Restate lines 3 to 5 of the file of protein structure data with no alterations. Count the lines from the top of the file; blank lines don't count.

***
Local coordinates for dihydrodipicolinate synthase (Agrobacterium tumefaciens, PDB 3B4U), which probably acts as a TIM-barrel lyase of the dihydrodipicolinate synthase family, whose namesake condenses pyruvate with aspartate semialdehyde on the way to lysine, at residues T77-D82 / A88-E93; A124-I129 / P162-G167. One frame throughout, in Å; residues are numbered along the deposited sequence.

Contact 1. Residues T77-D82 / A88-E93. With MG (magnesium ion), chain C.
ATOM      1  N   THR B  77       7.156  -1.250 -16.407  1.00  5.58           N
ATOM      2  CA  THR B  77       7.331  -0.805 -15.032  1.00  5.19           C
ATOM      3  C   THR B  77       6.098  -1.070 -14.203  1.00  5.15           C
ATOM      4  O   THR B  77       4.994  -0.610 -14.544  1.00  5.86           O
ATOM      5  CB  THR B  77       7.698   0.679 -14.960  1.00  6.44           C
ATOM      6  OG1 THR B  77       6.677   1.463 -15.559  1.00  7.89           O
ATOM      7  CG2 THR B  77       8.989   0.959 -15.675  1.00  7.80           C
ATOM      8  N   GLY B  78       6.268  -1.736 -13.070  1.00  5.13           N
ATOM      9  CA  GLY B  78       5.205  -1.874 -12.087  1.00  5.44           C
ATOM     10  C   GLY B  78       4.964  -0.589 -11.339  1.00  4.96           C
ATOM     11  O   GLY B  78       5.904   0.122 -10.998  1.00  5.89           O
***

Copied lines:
ATOM      1  N   THR B  77       7.156  -1.250 -16.407  1.00  5.58           N
ATOM      2  CA  THR B  77       7.331  -0.805 -15.032  1.00  5.19           C
ATOM      3  C   THR B  77       6.098  -1.070 -14.203  1.00  5.15           C